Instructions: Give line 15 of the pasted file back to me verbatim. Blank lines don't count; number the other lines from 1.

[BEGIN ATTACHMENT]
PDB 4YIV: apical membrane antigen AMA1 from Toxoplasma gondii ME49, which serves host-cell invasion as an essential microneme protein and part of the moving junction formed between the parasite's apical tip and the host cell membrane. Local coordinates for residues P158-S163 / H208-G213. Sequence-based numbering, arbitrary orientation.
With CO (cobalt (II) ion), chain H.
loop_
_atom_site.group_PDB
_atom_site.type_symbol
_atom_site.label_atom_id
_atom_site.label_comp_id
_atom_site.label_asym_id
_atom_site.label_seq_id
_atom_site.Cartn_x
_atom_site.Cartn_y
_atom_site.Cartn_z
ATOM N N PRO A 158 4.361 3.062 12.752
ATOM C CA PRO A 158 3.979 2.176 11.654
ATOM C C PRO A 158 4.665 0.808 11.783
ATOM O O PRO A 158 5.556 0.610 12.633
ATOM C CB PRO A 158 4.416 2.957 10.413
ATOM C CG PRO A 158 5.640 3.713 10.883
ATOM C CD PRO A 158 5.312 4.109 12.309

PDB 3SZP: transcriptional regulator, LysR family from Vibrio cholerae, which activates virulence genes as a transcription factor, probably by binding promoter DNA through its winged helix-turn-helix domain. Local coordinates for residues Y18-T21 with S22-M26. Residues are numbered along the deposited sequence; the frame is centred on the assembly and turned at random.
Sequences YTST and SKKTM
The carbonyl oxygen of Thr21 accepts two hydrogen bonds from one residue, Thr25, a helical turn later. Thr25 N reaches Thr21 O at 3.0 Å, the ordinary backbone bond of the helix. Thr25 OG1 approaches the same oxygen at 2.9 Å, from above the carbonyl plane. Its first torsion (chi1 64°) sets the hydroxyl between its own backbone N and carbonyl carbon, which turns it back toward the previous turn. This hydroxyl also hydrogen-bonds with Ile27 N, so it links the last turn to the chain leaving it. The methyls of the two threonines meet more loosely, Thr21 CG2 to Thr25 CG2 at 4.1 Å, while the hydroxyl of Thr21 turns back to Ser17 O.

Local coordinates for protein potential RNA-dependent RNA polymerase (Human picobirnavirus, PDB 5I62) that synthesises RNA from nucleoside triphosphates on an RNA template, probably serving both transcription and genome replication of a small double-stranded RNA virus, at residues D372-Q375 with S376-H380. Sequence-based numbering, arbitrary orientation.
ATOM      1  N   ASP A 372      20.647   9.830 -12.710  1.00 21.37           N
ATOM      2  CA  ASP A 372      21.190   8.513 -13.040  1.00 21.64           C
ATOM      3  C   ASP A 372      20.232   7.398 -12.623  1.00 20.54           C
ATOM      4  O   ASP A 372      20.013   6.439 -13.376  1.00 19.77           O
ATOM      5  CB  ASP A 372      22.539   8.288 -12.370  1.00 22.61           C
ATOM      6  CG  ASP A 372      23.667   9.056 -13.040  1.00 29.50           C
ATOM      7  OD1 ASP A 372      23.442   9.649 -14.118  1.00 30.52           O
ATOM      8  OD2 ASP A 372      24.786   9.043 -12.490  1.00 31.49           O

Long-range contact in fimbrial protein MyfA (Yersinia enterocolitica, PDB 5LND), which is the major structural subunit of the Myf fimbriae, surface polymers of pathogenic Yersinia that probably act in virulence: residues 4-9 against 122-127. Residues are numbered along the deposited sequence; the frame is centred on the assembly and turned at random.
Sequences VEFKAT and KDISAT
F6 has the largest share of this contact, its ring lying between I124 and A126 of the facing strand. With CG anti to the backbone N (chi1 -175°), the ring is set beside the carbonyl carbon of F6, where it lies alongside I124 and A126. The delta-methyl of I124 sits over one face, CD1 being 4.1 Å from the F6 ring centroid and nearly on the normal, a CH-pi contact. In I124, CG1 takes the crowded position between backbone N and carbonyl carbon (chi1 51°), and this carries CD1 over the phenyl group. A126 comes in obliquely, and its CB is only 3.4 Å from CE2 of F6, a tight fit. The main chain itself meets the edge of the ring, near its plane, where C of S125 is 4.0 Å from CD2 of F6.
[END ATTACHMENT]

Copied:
ATOM C C PRO A 158 4.665 0.808 11.783